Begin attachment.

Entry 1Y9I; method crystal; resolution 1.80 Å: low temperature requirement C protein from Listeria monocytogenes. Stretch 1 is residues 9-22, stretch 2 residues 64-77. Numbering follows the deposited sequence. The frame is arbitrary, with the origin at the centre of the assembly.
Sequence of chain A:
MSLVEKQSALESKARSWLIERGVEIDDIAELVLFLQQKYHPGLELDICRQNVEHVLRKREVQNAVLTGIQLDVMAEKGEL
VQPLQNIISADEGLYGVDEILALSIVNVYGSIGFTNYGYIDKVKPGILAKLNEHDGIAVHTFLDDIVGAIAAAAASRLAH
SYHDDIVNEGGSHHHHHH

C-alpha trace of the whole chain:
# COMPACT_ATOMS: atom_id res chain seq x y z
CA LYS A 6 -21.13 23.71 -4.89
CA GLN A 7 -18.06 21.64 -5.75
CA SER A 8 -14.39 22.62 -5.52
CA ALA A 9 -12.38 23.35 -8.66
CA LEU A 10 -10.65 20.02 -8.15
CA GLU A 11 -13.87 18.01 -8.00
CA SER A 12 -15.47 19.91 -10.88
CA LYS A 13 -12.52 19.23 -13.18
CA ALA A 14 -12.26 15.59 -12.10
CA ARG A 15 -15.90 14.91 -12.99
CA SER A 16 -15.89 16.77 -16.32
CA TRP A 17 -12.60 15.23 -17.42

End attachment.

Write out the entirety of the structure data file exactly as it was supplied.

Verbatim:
Entry 1Y9I; method crystal; resolution 1.80 Å: low temperature requirement C protein from Listeria monocytogenes. Stretch 1 is residues 9-22, stretch 2 residues 64-77. Numbering follows the deposited sequence. The frame is arbitrary, with the origin at the centre of the assembly.
Sequence of chain A:
MSLVEKQSALESKARSWLIERGVEIDDIAELVLFLQQKYHPGLELDICRQNVEHVLRKREVQNAVLTGIQLDVMAEKGEL
VQPLQNIISADEGLYGVDEILALSIVNVYGSIGFTNYGYIDKVKPGILAKLNEHDGIAVHTFLDDIVGAIAAAAASRLAH
SYHDDIVNEGGSHHHHHH

C-alpha trace of the whole chain:
# COMPACT_ATOMS: atom_id res chain seq x y z
CA LYS A 6 -21.13 23.71 -4.89
CA GLN A 7 -18.06 21.64 -5.75
CA SER A 8 -14.39 22.62 -5.52
CA ALA A 9 -12.38 23.35 -8.66
CA LEU A 10 -10.65 20.02 -8.15
CA GLU A 11 -13.87 18.01 -8.00
CA SER A 12 -15.47 19.91 -10.88
CA LYS A 13 -12.52 19.23 -13.18
CA ALA A 14 -12.26 15.59 -12.10
CA ARG A 15 -15.90 14.91 -12.99
CA SER A 16 -15.89 16.77 -16.32
CA TRP A 17 -12.60 15.23 -17.42